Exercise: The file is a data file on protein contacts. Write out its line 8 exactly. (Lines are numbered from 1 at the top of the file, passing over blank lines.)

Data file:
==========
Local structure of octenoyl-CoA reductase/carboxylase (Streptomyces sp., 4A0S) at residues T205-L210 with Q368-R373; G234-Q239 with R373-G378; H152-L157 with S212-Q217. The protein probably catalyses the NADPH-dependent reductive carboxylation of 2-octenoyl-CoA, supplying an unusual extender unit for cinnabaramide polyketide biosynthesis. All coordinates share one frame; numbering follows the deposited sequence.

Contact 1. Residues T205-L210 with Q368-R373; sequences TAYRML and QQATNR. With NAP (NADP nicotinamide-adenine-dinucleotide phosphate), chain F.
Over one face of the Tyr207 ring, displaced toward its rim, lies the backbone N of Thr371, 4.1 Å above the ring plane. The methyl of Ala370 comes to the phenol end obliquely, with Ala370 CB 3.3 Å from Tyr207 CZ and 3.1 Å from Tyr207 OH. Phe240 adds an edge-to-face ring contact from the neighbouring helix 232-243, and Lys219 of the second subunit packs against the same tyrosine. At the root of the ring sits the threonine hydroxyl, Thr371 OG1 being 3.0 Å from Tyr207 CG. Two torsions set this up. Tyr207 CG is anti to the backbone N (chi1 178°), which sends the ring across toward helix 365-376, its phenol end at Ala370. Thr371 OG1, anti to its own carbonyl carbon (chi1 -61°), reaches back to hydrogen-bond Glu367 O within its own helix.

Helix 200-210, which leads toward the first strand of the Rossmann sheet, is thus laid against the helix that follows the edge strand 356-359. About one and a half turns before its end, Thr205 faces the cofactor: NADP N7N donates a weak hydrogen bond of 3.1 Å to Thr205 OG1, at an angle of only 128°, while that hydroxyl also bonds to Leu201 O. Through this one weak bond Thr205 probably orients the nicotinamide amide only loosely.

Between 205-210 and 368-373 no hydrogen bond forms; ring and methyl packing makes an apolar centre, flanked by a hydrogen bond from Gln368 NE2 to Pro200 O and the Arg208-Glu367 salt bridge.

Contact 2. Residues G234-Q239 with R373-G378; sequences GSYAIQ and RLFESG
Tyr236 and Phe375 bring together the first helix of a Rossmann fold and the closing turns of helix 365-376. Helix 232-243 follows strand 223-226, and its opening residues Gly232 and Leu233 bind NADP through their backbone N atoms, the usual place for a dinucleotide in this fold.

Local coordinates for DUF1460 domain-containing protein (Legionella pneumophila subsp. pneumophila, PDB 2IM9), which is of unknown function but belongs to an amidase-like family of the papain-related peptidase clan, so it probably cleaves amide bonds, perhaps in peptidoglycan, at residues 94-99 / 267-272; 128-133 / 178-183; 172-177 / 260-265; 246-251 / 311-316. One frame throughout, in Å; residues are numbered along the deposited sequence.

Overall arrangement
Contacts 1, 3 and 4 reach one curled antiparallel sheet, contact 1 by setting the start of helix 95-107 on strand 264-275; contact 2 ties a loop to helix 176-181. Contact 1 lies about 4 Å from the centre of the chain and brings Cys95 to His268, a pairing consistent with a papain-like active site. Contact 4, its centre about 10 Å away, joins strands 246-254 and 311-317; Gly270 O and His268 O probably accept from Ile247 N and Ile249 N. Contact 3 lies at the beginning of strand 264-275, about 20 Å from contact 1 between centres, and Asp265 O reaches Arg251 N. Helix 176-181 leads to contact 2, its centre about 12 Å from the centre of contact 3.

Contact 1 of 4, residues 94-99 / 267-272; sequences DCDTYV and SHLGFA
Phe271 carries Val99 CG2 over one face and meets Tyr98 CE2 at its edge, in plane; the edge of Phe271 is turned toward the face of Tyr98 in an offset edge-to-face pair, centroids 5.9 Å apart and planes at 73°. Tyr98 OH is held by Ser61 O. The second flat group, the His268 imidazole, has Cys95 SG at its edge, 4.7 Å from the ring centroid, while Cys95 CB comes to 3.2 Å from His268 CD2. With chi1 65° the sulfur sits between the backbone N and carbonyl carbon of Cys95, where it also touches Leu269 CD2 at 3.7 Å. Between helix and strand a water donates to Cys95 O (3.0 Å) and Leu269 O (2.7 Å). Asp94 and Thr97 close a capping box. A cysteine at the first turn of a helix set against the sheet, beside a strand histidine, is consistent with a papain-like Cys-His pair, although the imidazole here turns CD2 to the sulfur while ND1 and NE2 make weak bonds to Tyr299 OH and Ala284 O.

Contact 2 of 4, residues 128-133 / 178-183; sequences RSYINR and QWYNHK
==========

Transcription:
Local coordinates for DUF1460 domain-containing protein (Legionella pneumophila subsp. pneumophila, PDB 2IM9), which is of unknown function but belongs to an amidase-like family of the papain-related peptidase clan, so it probably cleaves amide bonds, perhaps in peptidoglycan, at residues 94-99 / 267-272; 128-133 / 178-183; 172-177 / 260-265; 246-251 / 311-316. One frame throughout, in Å; residues are numbered along the deposited sequence.